• cyberguyprcyberguypr Senior Member Mod Posts: 6,926 Mod
    I have a JBOD e-sata enclosure that work fine, so haven't had the urge to upgrade. Synology has been in my "must buy" list for years. It looks so sexy icon_smile.gif

    For offsite backup of my home backup I am using AWS Glacier. If you want to backup and archive on the cheap to get that extra piece of mind, this is one of the best solutions out there. With their pricing model you pay only if you want to retrieve a lot of data really fast. If you restore a lot it adds up quick, but if you use it as insurance like I do, there's barely any cost involved.
  • tprice5tprice5 Member Posts: 770
    in RAID-5 where I could lose two drives without issues...

    RAID 5 can withstand 1 disk failure. RAID 6 is recommended for drives larger than 1TB and also provides fault tolerance greater than 1 disk. The page I previously posted recommends RAID 6.

    I found the dialogue HERE pretty interesting.
    cyberguypr wrote: »
    For offsite backup of my home backup I am using AWS Glacier.

    How much space do you use and how much do you pay a month? I checked the pricing page on Amazon but have a hard time calculating that into an actual price that is applicable to me.
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  • iBrokeITiBrokeIT GRID, GICSP, GCIP, GXPN, GPEN, GWAPT, GCFE, GCIA, GCIH, GSEC, CySA+, Sec+, eJPT Member Posts: 1,312 ■■■■■■■■■□
    I use a QNAP 469 Pro and LOVE it. The speed and feature list are amazing.

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  • NightShade03NightShade03 Member Posts: 1,383 ■■■■■■■□□□
    Oops, I meant RAID-6. Note to self: no posting before coffee time.

    That link for serverfault is very informative though, thanks!

    I was reading last night about someone that did a NAS device with all SSD drives and everyone was telling the person they were crazy because SSD performance just is required, gets very expensive, and would be very hard to hit to multi-TB sizes without a second mortgage. I do like the Western Digital "RED" drives though which are supposed to have enhanced performance for NAS.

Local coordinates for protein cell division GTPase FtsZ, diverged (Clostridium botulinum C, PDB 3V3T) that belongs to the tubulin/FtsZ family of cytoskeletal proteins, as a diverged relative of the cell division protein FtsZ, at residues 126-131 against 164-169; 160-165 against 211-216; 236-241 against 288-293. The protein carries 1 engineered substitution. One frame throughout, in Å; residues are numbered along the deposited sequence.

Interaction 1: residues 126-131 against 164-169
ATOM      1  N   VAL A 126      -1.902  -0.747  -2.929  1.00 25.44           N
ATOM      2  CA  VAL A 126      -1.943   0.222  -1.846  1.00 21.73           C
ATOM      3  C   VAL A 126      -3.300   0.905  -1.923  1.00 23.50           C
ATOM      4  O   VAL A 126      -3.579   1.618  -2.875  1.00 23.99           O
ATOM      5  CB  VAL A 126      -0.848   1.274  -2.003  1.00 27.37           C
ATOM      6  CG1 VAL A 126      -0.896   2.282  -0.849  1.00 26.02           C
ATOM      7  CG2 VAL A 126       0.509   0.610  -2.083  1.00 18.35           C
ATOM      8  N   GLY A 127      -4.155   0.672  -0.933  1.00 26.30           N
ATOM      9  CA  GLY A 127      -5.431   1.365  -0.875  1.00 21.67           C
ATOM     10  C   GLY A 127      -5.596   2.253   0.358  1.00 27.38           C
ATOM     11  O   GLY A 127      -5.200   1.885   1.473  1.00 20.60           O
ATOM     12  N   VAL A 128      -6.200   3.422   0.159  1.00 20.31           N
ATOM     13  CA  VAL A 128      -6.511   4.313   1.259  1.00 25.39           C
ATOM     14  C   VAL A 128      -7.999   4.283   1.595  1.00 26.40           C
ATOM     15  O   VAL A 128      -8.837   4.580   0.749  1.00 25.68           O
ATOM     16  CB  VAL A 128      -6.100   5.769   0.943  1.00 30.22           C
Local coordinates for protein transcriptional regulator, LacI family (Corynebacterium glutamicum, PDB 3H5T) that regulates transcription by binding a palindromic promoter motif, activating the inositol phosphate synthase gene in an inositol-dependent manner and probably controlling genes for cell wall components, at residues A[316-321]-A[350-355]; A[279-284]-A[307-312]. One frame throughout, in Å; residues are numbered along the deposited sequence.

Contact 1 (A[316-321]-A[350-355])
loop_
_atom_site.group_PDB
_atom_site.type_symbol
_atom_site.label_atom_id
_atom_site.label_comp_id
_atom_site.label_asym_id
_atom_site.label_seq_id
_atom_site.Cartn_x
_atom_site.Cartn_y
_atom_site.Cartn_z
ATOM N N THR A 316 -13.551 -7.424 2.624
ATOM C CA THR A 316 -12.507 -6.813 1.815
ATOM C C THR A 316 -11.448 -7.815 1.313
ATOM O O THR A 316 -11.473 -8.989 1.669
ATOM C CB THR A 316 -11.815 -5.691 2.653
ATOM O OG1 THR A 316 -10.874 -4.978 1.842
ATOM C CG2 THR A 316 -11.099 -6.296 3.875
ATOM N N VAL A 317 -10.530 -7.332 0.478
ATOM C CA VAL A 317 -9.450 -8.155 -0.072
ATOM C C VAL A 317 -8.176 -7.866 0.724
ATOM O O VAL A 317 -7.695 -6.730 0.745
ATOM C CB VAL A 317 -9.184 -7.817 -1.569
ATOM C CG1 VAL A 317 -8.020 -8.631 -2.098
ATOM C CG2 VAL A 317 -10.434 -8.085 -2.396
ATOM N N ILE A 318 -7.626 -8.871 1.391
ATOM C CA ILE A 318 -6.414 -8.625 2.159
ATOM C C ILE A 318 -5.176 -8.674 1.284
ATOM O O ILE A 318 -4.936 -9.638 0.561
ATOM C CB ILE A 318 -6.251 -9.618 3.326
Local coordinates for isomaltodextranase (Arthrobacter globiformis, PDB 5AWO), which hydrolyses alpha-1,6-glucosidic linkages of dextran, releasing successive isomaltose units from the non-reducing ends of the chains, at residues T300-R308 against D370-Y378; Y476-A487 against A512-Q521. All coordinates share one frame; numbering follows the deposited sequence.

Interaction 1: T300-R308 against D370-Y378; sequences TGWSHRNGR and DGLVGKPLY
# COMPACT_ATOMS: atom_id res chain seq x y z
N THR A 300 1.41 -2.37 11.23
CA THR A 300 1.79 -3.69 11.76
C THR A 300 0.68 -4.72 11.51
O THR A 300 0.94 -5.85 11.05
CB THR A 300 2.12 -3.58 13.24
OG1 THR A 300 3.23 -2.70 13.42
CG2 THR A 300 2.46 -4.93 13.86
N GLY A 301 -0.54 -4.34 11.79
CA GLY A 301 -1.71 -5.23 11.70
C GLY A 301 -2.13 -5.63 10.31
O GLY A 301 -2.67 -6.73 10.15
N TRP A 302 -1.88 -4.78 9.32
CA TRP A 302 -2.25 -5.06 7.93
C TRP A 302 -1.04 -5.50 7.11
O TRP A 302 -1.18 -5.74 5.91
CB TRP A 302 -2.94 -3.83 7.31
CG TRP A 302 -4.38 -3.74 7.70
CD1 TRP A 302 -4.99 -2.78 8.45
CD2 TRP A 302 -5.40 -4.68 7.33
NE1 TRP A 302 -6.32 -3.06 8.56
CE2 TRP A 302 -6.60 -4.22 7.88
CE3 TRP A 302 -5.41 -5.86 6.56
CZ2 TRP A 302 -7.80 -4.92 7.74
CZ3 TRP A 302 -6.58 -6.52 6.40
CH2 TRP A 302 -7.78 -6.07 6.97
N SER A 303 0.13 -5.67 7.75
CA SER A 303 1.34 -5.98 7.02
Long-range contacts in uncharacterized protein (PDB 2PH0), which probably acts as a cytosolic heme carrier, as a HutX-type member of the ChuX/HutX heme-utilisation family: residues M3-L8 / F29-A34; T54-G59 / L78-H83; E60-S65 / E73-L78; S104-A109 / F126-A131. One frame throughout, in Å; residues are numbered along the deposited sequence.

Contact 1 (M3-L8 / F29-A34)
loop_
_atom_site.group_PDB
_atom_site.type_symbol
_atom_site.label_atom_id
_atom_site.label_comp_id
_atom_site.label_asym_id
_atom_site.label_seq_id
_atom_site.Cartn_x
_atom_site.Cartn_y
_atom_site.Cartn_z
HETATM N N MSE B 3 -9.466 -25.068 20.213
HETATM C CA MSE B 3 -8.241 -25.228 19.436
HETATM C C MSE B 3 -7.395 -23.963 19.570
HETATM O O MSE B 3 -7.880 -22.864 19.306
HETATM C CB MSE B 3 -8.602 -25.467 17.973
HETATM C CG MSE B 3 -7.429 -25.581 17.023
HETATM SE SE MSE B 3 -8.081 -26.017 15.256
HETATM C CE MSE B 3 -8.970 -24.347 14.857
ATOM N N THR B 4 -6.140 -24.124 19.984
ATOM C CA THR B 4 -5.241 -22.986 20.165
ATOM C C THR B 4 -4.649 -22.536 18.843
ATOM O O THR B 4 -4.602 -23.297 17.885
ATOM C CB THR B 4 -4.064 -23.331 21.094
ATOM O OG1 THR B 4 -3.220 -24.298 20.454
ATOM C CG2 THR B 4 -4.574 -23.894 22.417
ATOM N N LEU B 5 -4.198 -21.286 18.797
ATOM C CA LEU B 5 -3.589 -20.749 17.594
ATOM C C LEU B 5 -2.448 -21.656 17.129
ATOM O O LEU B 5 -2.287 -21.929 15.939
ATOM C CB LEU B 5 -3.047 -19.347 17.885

@cyberguypr - I like the idea of AWS Glacier (in fact this is big topic for me at work when talking with customers), however I'm still really not solid on the cloud for my personal stuff just yet.
  • tprice5tprice5 Member Posts: 770
    @cyberguypr - I like the idea of AWS Glacier (in fact this is big topic for me at work when talking with customers), however I'm still really not solid on the cloud for my personal stuff just yet.

    It's appealing to me in that if my house burns down or I script a delete command incorrectly to remove all of a certain file type and it inadvertently wipes my entire 3TB movie library then I have a means of recovery outside of all the awful data recovery tools out there. And yes, this actually happened.
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  • NightShade03NightShade03 Member Posts: 1,383 ■■■■■■■□□□
    lol I think we all have horror stories like that. I know it sounds crazy, but I currently have an external drive that I backup everything too and every 3 months I rotate that with a different external drive. There are three external drives total and the two currently not in use are stored offsite. If the house burns down I'll lose some data yes, but not the crux of all of my data.
  • jibbajabbajibbajabba Member Posts: 4,317 ■■■■■■■■□□
    MicroServer + Nas4Free = win :D

    Cloud ? Only for backups of my backups :D